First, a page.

Saturday, November 11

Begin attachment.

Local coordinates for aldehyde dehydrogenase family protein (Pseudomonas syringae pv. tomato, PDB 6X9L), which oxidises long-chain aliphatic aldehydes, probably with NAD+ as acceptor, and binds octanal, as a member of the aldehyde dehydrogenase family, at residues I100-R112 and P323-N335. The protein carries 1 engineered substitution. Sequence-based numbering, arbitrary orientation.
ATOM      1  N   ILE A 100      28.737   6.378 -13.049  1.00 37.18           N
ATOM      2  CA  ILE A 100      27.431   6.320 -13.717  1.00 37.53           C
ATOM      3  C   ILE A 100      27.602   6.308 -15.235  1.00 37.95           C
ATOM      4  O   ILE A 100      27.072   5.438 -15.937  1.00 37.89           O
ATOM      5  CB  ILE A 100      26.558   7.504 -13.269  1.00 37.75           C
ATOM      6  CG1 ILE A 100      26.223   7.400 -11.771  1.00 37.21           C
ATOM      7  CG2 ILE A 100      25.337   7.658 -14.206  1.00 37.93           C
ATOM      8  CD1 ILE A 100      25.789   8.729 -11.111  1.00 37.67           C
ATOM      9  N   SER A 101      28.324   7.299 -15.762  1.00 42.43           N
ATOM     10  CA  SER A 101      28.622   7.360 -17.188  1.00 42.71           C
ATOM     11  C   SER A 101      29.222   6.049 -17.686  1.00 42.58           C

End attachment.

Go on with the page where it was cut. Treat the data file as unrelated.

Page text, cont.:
Yesterday’s blog presented the core message of John 15, but Jesus made some related statements that are harder to deal with. One of them is verse 6, which speaks of branches that are discarded and burned up. There are four possible interpretations of this statement. 1) They represent those who started out as believers and then lost their salvation and will end up in hell. But this view contradicts other Scriptures that teach that a believer cannot lose his salvation. 2) It refers to professing believers, those who perform like believers, but aren’t—Judas for example. But this raises a question, too. How can an unbeliever be connected to Christ, the life-giving vine? 3) Some think the severed branches refer to Christians who lose out on heavenly rewards (1 Cor. 3:15). But this interpretation doesn’t seem to fit the context. The branches are disciples, not the fruit. 4) The severed branches simply suggest that there is pruning to be done, a way to produce more fruit or better fruit. But it also does not identify the branches as disciples. Like the commentators, I don’t have a clear cut answer to this, but there are a couple things that might help. Maybe it’s a paradox, a seeming contradiction that defies reason. I say “let a paradox be a paradox.” It’s better to be uncertain than wrong. Secondly, without doubt the context is dealing with believers—his very own close disciples. Introducing non-believers tends to violate the context. Thirdly, like parables, analogies are meant to emphasize a single point. When we carry them beyond that main point, other problems generally surface. The main point of this one is that we bear more fruit. Jesus was teaching his disciples how to do that.